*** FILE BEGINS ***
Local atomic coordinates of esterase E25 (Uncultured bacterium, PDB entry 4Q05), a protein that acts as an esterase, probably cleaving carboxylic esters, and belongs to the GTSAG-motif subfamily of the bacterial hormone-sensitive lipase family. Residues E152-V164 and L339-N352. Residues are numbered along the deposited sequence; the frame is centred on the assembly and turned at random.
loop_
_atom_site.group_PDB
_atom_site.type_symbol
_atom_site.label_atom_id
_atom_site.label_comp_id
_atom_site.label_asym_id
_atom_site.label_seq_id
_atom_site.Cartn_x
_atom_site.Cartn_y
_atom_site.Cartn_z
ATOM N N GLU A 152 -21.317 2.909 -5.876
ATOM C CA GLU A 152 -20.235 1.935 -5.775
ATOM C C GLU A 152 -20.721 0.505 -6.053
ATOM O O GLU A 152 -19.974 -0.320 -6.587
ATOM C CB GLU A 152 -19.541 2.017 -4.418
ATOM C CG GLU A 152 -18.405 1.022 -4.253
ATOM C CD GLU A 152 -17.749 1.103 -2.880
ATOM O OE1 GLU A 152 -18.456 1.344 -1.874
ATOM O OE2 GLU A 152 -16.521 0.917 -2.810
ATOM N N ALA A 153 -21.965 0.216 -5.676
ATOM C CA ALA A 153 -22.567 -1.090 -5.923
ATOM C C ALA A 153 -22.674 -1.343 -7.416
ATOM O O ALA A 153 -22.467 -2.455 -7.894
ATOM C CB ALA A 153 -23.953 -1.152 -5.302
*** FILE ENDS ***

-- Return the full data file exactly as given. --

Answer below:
Local atomic coordinates of esterase E25 (Uncultured bacterium, PDB entry 4Q05), a protein that acts as an esterase, probably cleaving carboxylic esters, and belongs to the GTSAG-motif subfamily of the bacterial hormone-sensitive lipase family. Residues E152-V164 and L339-N352. Residues are numbered along the deposited sequence; the frame is centred on the assembly and turned at random.
loop_
_atom_site.group_PDB
_atom_site.type_symbol
_atom_site.label_atom_id
_atom_site.label_comp_id
_atom_site.label_asym_id
_atom_site.label_seq_id
_atom_site.Cartn_x
_atom_site.Cartn_y
_atom_site.Cartn_z
ATOM N N GLU A 152 -21.317 2.909 -5.876
ATOM C CA GLU A 152 -20.235 1.935 -5.775
ATOM C C GLU A 152 -20.721 0.505 -6.053
ATOM O O GLU A 152 -19.974 -0.320 -6.587
ATOM C CB GLU A 152 -19.541 2.017 -4.418
ATOM C CG GLU A 152 -18.405 1.022 -4.253
ATOM C CD GLU A 152 -17.749 1.103 -2.880
ATOM O OE1 GLU A 152 -18.456 1.344 -1.874
ATOM O OE2 GLU A 152 -16.521 0.917 -2.810
ATOM N N ALA A 153 -21.965 0.216 -5.676
ATOM C CA ALA A 153 -22.567 -1.090 -5.923
ATOM C C ALA A 153 -22.674 -1.343 -7.416
ATOM O O ALA A 153 -22.467 -2.455 -7.894
ATOM C CB ALA A 153 -23.953 -1.152 -5.302